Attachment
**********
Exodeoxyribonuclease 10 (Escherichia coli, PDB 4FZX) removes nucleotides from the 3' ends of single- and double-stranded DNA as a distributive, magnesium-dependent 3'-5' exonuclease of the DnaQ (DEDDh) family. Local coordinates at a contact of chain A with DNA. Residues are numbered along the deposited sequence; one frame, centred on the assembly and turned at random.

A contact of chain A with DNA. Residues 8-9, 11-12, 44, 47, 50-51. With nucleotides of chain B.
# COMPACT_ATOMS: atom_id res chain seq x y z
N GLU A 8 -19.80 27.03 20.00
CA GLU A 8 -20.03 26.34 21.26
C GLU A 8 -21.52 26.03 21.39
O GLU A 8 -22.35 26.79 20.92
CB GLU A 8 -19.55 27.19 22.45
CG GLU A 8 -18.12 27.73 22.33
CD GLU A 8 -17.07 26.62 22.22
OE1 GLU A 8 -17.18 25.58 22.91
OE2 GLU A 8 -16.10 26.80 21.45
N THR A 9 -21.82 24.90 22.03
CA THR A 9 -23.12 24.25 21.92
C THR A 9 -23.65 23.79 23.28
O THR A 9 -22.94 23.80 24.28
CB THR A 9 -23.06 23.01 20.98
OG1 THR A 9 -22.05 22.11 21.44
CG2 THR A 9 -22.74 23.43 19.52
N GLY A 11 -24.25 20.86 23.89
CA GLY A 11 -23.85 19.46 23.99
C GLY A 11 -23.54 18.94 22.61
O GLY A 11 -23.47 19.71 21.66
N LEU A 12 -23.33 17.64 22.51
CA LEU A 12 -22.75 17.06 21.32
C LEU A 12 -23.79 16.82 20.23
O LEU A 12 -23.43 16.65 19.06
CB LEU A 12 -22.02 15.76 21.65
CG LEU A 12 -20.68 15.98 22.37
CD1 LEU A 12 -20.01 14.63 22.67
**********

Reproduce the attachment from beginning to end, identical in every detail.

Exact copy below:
Exodeoxyribonuclease 10 (Escherichia coli, PDB 4FZX) removes nucleotides from the 3' ends of single- and double-stranded DNA as a distributive, magnesium-dependent 3'-5' exonuclease of the DnaQ (DEDDh) family. Local coordinates at a contact of chain A with DNA. Residues are numbered along the deposited sequence; one frame, centred on the assembly and turned at random.

A contact of chain A with DNA. Residues 8-9, 11-12, 44, 47, 50-51. With nucleotides of chain B.
# COMPACT_ATOMS: atom_id res chain seq x y z
N GLU A 8 -19.80 27.03 20.00
CA GLU A 8 -20.03 26.34 21.26
C GLU A 8 -21.52 26.03 21.39
O GLU A 8 -22.35 26.79 20.92
CB GLU A 8 -19.55 27.19 22.45
CG GLU A 8 -18.12 27.73 22.33
CD GLU A 8 -17.07 26.62 22.22
OE1 GLU A 8 -17.18 25.58 22.91
OE2 GLU A 8 -16.10 26.80 21.45
N THR A 9 -21.82 24.90 22.03
CA THR A 9 -23.12 24.25 21.92
C THR A 9 -23.65 23.79 23.28
O THR A 9 -22.94 23.80 24.28
CB THR A 9 -23.06 23.01 20.98
OG1 THR A 9 -22.05 22.11 21.44
CG2 THR A 9 -22.74 23.43 19.52
N GLY A 11 -24.25 20.86 23.89
CA GLY A 11 -23.85 19.46 23.99
C GLY A 11 -23.54 18.94 22.61
O GLY A 11 -23.47 19.71 21.66
N LEU A 12 -23.33 17.64 22.51
CA LEU A 12 -22.75 17.06 21.32
C LEU A 12 -23.79 16.82 20.23
O LEU A 12 -23.43 16.65 19.06
CB LEU A 12 -22.02 15.76 21.65
CG LEU A 12 -20.68 15.98 22.37
CD1 LEU A 12 -20.01 14.63 22.67